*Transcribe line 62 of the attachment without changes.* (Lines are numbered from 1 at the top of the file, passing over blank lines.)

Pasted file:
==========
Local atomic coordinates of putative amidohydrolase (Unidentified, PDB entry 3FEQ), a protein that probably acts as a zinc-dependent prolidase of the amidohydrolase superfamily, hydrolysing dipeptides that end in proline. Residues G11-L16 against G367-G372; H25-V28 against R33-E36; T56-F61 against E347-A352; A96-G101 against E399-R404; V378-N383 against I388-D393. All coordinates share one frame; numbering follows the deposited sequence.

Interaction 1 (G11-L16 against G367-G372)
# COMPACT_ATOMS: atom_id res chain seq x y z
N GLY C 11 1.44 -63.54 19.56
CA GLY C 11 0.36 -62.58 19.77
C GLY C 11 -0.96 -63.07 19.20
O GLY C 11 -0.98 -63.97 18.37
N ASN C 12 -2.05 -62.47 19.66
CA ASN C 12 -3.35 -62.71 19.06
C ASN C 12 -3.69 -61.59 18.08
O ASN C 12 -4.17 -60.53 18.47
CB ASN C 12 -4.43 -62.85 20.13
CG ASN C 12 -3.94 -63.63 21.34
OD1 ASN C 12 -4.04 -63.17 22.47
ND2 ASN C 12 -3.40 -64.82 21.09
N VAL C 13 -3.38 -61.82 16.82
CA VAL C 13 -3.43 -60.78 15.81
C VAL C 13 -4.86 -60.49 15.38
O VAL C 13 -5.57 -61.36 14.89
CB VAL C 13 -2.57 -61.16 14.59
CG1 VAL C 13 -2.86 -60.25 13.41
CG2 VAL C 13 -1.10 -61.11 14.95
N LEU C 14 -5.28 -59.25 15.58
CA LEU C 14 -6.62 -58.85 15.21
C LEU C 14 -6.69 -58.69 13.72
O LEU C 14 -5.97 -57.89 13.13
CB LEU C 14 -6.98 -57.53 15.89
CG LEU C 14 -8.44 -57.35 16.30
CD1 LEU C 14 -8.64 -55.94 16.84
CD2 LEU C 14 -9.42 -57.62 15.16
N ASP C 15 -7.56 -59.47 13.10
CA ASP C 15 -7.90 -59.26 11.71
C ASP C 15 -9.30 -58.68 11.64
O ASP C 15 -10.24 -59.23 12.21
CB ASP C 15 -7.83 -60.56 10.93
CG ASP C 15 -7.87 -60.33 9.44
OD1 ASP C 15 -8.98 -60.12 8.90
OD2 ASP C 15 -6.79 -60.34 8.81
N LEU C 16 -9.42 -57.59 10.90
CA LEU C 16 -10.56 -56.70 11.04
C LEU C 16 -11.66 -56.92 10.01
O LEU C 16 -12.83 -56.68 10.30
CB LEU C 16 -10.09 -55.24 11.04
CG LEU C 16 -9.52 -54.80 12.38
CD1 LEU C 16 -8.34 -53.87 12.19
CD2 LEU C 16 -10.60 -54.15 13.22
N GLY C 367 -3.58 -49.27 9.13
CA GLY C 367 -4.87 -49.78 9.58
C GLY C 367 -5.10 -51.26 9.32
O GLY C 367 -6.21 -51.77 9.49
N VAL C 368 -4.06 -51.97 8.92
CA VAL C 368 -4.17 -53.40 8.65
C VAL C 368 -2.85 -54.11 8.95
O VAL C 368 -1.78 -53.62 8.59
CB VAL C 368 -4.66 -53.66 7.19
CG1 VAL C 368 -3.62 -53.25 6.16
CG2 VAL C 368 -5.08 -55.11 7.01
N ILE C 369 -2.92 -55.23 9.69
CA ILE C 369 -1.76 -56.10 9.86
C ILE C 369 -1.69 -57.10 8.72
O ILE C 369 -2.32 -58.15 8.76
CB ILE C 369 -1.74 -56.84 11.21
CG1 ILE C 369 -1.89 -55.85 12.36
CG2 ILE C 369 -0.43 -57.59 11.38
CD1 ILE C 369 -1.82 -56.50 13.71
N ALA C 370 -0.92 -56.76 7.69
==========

CB ILE C 369 -1.74 -56.84 11.21